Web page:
Walking in the shade of tall banana shrubs, the distinct aroma of ripening bananas fills your nostrils. It’s the fragrance of culture and village life. Amidst the lush rural setting it’s the picture of serenity.
Words Keshini de Silva | Photographs Menaka Aravinda and Anuradha Perera
Banana, the tropical berry, thrives in the Island’s climatic conditions. We crossed through Embilipitiya where the road is fringed with banana cultivations until we reached Sevanagala. The village marks the border between the Sabaragamuwa and Monaragala Provinces.
Here we slowed down near a makeshift fair, where vegetables, bananas and even curd were displayed for sale. A banana laden lorry had stopped along the road with excited children crowded around. A man, who we later learned was a farmer, was engrossed in deep conversation with the driver. Once approached, he agreed to give us a tour of his banana estate.
With K H Premachandra as our guide we turned onto the gravel roads. The air was sweet with the pungent aroma of ripening bananas. Torn banana leaves clattered like the fringes of lanterns in the soft breeze. Shrubs though they are many mistake them for trees. Between the banana patches, there were blocks with paddy sprouting in the mud.
At a distance terraced rice fields adorned a hill, but as far as the eye could see, tall shrubs dominated the landscape, mostly bearing the Mysore type Ambul (Sour Bananas) or Seeni (Sugar Bananas) fruits. Alu kesel (Ash Plantains), which are popularly used for cooking and Kolikuttu (Apple Bananas) are other popular banana varieties grown in the area. However, farmers only attempt to grow Kolikuttu once as the trees contract a disease known as Yellow Fever after the first harvest.
The waters gushed along channels around the plantation, filling rough trenches and seeping into the mud. Flowing from the Udawalawe Reservoir they feed acres and acres of banana and paddy cultivations in Embilipitiya. Both crops need a fair bit of water to flourish.
From here they are transported to shops across the Island and are even exported.
We ventured into the maze-like plantation, hopping over muddy mounds, crushing dried banana leaves under the weight of our steps and avoiding anthills with great care. The two-acre estate owned by Premachandra was a mature one and needed only bimonthly tending to. This usually involved raking out leaves, loosening the soil, nurturing it with fertilizer and ploughing trenches to ensure an even water flow.
Younger patches however need more care and attention. Before the leaves branch out shielding the soil from the sun, farmers are known to grow other herbs and plants in the same patch. Premachandra showed us a few withered chillie plants that he had cultivated before the patch matured.
The banana shrub, he pointed out, usually has three stems sprouting from the corm. The tall tree trunk-like sprout bears fruit until it is chopped down. The maiden sucker, the shorter sprout, is next in line to bear fruit. Peeping out from the corm is the youngest of the three, the sword sucker, which in some shrubs we could barely see. With the chopping of the old and sprouting of new the circle continues until the shrub withers with old age. Its usual lifespan is five years.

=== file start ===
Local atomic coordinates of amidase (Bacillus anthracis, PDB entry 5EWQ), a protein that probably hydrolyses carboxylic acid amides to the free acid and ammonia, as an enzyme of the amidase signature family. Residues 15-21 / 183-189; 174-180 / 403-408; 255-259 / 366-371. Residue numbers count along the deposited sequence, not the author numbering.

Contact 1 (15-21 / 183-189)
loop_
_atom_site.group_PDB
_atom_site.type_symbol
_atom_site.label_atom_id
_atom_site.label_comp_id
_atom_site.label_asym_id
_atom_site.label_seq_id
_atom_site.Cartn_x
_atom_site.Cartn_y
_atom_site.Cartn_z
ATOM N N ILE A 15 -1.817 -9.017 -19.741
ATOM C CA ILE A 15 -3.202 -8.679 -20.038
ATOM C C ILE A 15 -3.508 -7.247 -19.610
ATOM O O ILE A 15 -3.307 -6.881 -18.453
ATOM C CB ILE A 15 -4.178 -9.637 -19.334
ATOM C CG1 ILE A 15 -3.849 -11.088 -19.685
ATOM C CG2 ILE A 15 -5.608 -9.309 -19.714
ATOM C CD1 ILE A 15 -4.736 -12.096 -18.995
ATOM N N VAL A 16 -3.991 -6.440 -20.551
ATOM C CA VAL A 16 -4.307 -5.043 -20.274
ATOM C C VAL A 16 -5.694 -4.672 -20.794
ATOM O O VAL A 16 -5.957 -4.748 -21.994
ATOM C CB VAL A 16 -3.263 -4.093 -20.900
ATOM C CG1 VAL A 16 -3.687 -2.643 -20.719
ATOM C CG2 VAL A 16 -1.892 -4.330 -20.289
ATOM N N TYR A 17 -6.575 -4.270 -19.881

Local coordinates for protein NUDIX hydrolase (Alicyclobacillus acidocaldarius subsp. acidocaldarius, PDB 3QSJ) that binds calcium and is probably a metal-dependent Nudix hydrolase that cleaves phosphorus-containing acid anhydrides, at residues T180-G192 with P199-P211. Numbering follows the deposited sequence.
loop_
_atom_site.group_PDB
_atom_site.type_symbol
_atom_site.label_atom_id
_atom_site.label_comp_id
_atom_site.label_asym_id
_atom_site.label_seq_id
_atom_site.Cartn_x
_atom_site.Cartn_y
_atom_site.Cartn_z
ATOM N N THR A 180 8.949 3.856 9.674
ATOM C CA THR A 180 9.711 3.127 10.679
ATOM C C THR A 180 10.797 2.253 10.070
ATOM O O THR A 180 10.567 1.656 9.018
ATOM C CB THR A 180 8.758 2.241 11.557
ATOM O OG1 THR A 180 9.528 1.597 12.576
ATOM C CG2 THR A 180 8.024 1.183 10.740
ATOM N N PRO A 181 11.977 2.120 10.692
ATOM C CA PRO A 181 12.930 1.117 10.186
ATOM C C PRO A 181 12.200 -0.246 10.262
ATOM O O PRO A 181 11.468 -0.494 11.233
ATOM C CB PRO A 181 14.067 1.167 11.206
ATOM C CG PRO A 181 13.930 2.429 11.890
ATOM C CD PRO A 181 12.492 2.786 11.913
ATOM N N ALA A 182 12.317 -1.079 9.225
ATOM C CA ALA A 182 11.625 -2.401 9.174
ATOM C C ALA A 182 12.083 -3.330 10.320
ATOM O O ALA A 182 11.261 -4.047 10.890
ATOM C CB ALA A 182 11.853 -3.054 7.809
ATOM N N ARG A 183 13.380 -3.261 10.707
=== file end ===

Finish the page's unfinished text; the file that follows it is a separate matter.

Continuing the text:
Heavy bunches of bananas bore down on the shrubs, their dark green skin and small size indicating it was too early to be plucked. The kesel muwa or banana inflorescence shoots out from the heart of the tree, over time transforming into a bunch of bananas. The flower that sticks out of the bunch is usually chopped off to save the shrub further burden. Walking through the patch shielded by oblong blade-like leaves we saw these flowers scattered on the ground. All the parts chopped off the shrub are put to good use, especially to make delicious dishes.
An unusual sight was a bunch with green and yellow fruit. Usually the banana bunches are taken down before they are ripe for the eating. When the time to leave the mother plant is close, the kesel kana or bunch is covered in plastic sheets or bags. Farmers believe this makes the fruit plump while protecting it from pests. Here, the use of pesticides is rare with farmers spraying oils to ward off flies.
Just a few days ago a fair harvest had been collected from this estate. Usually a two-acre land provides a yield of 150 bunches of bananas per harvest. As always it was taken to the top of the road, where prices were negotiated with passing lorries. Farmers also carry the bananas to the Suriyawewa Fair for sale on Tuesday. From here they are transported to shops across the Island and are even exported.
Sheds stacked with bunches of Ambul and Seeni bananas were a common sight along the road. These wholesale vendors supply the fruit that adorns our auspicious festive tables to retailers. Amidst the wholesome stack of bananas its leaves had been piled in a hasty heap. It’s not an uncommon sight as the thick leaves are usually used to pad the bananas with a protective cover when they are stocked on to lorries or tied on to bicycles.
As we entered the premises we were greeted by a team busily weighing bananas on large scales. They are sold by the kilogram although consumers purchase a cluster called an ‘averiya’. The plump bunches were then heaved into the lorry. A few vehicles stopped by, their passengers making eager purchases to satisfy cravings.
Peeking into the plentiful banana estates and passing vehicles laden with the tropical berry, it seemed Embilipitiya’s bananas were in demand. How could they not be when the fruit is so intrinsically woven into Sri Lankan culture?